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Black Pepper

Charter Principles 2015 key facts
1. Finance
  • Vietnam law prevents micro-finance from private companies
2. Improved yield       
  • 10 training models conducted in the field and classroom by industry experts
3. Labour practices
  • All farmers received training on good labour practices
  • Provided protective clothing (masks, gloves, rubber boots and raincoats) to be worn when spraying pesticides
4. Market access
  • 475 tonnes purchased from 162 hectares
5. Quality
  • US$0.1 million paid to farmers in certification and quality premiums
6. Traceability
  • 100% of tonnage is traceable and certified by Rainforest Alliance
7. Social and infrastructure investment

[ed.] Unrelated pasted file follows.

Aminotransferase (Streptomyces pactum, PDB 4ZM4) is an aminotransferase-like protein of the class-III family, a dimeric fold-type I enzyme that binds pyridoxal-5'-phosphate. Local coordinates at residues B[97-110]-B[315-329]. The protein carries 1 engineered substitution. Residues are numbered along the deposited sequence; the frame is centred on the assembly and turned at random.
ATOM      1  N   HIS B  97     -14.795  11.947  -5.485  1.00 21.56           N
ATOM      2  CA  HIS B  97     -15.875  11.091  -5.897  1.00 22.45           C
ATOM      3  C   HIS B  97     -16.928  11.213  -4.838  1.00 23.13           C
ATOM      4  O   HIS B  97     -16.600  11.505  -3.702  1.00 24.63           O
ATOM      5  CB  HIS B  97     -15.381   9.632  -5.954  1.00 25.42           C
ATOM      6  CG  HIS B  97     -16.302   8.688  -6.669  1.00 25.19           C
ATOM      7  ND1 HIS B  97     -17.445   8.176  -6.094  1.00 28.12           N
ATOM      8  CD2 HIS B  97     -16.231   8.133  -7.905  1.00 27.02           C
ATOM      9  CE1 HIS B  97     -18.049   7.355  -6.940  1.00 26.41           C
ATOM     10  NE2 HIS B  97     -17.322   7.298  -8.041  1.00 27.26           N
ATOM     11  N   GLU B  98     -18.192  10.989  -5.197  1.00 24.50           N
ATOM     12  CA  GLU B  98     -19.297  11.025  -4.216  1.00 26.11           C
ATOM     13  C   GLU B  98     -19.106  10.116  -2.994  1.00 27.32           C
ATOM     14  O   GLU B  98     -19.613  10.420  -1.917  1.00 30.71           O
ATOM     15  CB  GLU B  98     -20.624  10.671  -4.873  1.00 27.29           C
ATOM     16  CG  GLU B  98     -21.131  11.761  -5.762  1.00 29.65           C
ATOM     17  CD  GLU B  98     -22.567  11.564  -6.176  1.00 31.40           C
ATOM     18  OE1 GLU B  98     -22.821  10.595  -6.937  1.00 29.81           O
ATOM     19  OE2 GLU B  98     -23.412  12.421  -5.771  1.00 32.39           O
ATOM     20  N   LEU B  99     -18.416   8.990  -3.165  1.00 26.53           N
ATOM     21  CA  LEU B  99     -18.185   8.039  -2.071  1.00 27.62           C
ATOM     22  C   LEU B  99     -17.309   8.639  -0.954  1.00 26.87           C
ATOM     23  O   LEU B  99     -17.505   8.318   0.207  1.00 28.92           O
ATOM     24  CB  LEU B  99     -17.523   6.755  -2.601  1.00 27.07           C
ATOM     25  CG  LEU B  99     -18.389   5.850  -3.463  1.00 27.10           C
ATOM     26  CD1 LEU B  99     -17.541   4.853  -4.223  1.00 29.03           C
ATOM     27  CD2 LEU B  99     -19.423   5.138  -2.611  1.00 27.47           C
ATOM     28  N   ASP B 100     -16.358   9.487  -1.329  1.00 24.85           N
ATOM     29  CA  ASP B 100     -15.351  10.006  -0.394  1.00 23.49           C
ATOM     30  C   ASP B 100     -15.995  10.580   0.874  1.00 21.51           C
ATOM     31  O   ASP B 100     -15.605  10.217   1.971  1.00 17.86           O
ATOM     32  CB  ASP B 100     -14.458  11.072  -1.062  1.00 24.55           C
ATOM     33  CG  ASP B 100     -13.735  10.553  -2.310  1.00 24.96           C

• Waste disposal pits dug at each pepper farm to avoid open air burning
  • Provided computer sets and installed water purifiers for the local schools


8. Environmental impact
  • Promoted Integrated Pest Management practices, including:
    – bio-insecticides such as Trichoderma, Chaetomium cupreum, Metarhizium anisipolieae, beauveria bassiana, and Isaria sp fungi
    – herbicide-free weed control, by providing 14 greater cane rats
    (also known as grasscutters) to 5 farmer groups
  • Average of US$1,800 per hectare per year saved by farmers by reducing the amount of pesticides and herbicides used
  • Training on wildlife protection, water resource conservation and protection, soil management and conservation.
  • Used living trees as supports for the pepper vines, instead of concrete or wooden posts. These provide natural shade for the pepper, contributes to soil fertility when they drop their leaves, and create humus that helps preserve soil moisture.

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